The “Democracy Doctrine” of President George W. Bush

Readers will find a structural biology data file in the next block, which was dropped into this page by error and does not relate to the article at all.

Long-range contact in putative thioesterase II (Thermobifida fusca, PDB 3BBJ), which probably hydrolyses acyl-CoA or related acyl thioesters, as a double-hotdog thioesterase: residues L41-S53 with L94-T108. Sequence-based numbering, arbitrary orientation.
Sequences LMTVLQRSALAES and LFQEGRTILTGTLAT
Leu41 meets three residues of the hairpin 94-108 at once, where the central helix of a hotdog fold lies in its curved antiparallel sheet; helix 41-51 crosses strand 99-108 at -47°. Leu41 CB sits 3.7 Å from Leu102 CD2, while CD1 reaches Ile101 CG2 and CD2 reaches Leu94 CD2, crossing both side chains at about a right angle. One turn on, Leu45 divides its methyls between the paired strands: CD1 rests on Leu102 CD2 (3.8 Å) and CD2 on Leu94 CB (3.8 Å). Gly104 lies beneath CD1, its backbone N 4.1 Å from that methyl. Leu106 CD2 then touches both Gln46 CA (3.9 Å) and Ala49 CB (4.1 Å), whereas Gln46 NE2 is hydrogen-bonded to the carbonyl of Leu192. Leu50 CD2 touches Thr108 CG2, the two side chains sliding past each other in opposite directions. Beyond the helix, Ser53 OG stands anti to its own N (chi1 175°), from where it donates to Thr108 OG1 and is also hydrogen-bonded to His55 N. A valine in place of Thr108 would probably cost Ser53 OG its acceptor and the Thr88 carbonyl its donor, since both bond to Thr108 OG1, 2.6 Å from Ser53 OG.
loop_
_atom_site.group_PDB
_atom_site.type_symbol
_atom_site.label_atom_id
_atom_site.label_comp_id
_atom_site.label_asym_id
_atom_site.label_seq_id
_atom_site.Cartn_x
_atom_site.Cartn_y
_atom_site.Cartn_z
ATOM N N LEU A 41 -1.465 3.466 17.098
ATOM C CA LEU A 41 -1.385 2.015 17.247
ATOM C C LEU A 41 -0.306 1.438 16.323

Introduction President George W. Bush has put democracy promotion at the center of his foreign policy, what I call his “Democracy Doctrine.” He has articulated that commitment from the beginning of his presidency. But his commitment deepened and became the primary focus of his foreign policy when the initial rationales for the American invasion of Iraq proved to be baseless. No weapons of mass destruction were found at the time of that invasion. Nor were any links between Saddam Hussein and “global terrorism” established. As the rationales disappeared and as the war turned from a campaign against the army of Hussein to a war against an Iraqi insurgency joined by foreign terrorists eager to damage the United States, the President turned to his Democracy Doctrine to justify the entire enterprise. But the promotion of democracy in other countries, especially in the countries of the Islamic world whose people tend to view the United States as the problem and Islam as the solution, will be neither easy nor likely to produce governments friendly to the United States.